Facebook removes new mom's preemie breastfeeding pic
A new mom, proudly showing off her profoundly premature daughter breastfeeding for the first time, was slapped in the face when someone reported the photo to Facebook, who went against their own policies and removed it.
Breastfeeding photos are now mostly allowed to be posted to Facebook without consequence, but that doesn't stop people from reporting the photos if they find offense to them. According to Facebook's own policies, they are not supposed to be removed, but sometimes they are. Such is the case with a British woman named Emma Bond who posted a proud moment when she nursed her fragile premature baby for the first time.
Bond's baby girl, Carene, was born 12 weeks early, and faced dire odds right after birth. She had been told by doctors that her baby may not make it. Fortunately, she's progressed enough since her early October birth to attempt to breastfeed — a moment Bond chose to capture in a photograph.
The photo was exclusive to her private friend list, so she was shocked when she received notification that it had been reported for review and was ultimately taken down. When someone reports your photo, it's an anonymous act, yet it's usually someone you know (unless, of course, your photo has a more public setting or you've tagged others when you posted it).
That level of betrayal hung heavy on Bond, who said that her friends and family knew what a terrible struggle they've had and how grateful they are to get to this point. Her moment of triumph was one that she wanted to share with others and it's terrible that it was reported.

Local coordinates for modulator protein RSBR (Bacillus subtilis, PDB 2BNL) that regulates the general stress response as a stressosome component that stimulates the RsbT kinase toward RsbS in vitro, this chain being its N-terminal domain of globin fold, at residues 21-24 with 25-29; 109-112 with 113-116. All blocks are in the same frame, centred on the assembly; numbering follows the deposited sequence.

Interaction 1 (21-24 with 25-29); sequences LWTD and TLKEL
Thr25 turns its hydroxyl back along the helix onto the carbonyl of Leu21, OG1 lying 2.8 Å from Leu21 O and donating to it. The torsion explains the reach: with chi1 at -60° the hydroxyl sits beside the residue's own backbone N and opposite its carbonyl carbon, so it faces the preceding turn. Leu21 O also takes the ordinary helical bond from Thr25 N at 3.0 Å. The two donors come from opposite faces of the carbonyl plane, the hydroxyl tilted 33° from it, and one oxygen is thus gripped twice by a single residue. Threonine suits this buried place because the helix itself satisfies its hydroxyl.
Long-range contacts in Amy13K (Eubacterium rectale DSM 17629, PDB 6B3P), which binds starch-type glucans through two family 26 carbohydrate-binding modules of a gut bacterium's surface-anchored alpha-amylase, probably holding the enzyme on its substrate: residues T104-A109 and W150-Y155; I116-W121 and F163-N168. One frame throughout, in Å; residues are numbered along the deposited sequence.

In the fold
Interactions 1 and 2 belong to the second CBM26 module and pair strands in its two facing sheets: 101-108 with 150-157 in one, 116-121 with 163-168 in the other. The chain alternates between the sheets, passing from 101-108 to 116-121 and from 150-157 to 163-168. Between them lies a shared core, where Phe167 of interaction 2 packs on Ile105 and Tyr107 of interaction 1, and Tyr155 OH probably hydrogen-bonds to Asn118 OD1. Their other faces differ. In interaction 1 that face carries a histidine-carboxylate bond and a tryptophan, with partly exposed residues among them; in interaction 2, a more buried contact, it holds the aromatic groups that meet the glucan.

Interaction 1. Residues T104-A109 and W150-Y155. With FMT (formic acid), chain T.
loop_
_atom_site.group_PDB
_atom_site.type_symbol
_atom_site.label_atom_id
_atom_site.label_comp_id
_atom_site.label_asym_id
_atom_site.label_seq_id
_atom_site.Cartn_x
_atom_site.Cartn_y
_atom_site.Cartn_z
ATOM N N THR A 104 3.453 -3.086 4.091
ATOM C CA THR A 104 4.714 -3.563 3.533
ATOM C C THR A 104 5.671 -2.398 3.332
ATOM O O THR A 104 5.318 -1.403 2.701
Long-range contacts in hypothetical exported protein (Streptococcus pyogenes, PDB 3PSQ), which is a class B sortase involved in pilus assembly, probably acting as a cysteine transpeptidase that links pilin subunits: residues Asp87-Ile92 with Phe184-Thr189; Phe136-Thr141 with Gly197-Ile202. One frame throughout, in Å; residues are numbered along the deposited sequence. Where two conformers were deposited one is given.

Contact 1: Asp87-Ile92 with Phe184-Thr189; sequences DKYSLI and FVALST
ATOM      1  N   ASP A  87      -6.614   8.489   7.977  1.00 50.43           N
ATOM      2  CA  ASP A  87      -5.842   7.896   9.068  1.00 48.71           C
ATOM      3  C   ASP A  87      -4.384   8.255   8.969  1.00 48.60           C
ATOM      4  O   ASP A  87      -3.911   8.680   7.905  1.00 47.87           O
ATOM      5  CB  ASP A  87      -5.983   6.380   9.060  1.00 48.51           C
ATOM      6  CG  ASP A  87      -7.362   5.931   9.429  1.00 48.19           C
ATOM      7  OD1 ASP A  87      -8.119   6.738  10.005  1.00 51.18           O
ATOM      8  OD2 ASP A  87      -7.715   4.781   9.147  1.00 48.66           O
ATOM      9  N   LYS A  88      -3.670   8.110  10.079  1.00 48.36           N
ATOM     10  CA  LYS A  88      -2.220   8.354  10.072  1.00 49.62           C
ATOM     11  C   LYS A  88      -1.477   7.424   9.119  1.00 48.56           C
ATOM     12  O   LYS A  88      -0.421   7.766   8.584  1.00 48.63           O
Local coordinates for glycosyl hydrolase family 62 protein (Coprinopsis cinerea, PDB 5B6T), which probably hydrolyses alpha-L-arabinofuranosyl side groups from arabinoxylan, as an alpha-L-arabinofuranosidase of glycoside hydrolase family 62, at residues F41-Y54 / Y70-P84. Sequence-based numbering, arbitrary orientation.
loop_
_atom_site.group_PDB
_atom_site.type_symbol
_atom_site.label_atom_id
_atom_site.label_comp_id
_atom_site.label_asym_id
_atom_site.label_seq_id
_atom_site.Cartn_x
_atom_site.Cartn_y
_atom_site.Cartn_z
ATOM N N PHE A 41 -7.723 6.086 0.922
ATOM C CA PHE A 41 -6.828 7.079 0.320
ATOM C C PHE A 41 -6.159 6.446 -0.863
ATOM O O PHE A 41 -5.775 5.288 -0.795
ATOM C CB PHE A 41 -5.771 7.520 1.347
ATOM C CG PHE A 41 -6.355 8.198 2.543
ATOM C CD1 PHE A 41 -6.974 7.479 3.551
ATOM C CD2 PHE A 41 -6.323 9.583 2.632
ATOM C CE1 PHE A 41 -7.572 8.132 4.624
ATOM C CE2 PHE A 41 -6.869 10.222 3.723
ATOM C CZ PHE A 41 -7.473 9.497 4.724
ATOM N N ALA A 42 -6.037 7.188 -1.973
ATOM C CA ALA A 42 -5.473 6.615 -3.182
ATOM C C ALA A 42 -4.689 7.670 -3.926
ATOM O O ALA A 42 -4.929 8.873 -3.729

Rachelle Lesteshen, a Breastfeeding USA Counselor and advocate says that this is likely yet another case of Facebook's rules being unevenly applied due to lack of employee training or flaws with the reporting feature. "Even though Facebook updated its policy on breastfeeding images back in May 2014, purportedly making the site more breastfeeding-friendly, photos continue to be removed," she tells me. "Facebook is not even following its own policies and mothers are ultimately getting hurt. Whatever the issue is, it needs to be fixed to reflect Facebook's acknowledgement on the importance of sharing breastfeeding pictures."
Facebook did eventually reverse their decision and republished the photo, stating that the removal was an error. But how many moms have to go through the stress of having their treasured photos reported and removed before the company thoroughly trains its employees?